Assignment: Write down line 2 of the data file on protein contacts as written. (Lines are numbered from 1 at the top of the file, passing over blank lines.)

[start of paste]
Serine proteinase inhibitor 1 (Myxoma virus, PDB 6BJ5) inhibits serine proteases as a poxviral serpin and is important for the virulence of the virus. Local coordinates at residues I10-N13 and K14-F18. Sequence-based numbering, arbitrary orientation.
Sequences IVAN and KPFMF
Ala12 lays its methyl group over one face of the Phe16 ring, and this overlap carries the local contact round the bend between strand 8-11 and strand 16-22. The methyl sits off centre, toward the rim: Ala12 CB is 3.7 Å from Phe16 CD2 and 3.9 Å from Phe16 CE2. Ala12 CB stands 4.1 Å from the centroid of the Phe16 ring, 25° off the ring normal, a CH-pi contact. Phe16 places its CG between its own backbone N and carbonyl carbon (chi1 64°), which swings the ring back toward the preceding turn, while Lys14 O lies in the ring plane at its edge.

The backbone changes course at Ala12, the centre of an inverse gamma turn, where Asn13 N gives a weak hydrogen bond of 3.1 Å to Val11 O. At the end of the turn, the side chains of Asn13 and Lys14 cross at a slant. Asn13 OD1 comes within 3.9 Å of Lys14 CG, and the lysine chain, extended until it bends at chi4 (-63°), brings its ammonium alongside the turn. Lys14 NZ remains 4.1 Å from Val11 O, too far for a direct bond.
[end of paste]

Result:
Sequences IVAN and KPFMF